“Maybe we can get a computer to paint us a new Picasso. Or write a couple new John Lennon tunes,” said Evans on Twitter. “The complete lack of understanding here is shameful.”
Rights to Dean’s likeness were acquired by the filmmakers and the production company Magic City Films through CMG Worldwide. The company represents Dean’s family along with the intellectual property rights associated with many other deceased personalities including Neil Armstrong, Bette Davis and Burt Reynolds.
Mark Roesler, chairman and chief executive of CMG, defended the usage of Dean and said the company has represented his family for decades. Noting that Dean has more than 183,000 followers on Instagram, Roesler said he still resonates today.
“James Dean was known as Hollywood’s ‘rebel’ and he famously said ‘if a man can bridge the gap between life and death, if he can live after he’s died, then maybe he was a great man. Immortality is the only true success,”‘ said Roesler. “What was considered rebellious in the ’50s is very different than what is rebellious today, and we feel confident that he would support this modern day act of rebellion.”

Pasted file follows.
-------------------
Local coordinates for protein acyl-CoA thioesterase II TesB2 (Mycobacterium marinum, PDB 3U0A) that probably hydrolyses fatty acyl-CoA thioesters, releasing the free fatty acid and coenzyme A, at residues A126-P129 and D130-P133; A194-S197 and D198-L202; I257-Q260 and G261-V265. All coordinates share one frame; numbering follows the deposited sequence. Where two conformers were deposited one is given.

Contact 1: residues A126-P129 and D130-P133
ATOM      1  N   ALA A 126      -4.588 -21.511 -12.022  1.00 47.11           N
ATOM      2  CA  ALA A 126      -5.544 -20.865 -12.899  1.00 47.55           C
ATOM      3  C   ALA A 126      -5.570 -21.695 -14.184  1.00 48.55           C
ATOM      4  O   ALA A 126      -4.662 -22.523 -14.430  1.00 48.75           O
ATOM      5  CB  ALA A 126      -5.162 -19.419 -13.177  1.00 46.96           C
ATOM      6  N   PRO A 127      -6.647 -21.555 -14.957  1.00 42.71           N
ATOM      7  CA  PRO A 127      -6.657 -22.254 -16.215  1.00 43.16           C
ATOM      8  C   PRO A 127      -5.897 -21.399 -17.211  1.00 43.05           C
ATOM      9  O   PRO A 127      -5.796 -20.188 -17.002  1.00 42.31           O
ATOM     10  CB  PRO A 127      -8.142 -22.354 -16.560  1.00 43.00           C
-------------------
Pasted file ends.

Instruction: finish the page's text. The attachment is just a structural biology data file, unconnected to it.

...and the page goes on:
Adapted from Gareth Crocker’s novel, Finding Jack is a live-action movie about the US military’s abandonment of canine units following the Vietnam War. Directors Anton Ernst and Tati Golykh are to begin shooting November 17. In an email, Ernst said they “tremendously” respect Dean’s legacy.
“The movie subject matter is one of hope and love, and he is still relevant like the theme of the film we are portraying,” said Ernst. “There is still a lot of James Dean fans worldwide who would love to see their favorite icon back on screen. There would always be critics, and all we can do is tell a great story with humanity and grace.”
Dean had just three leading roles before he died in a car crash in 1955 at the age of 24: Rebel Without a Cause, East of Eden and Giant.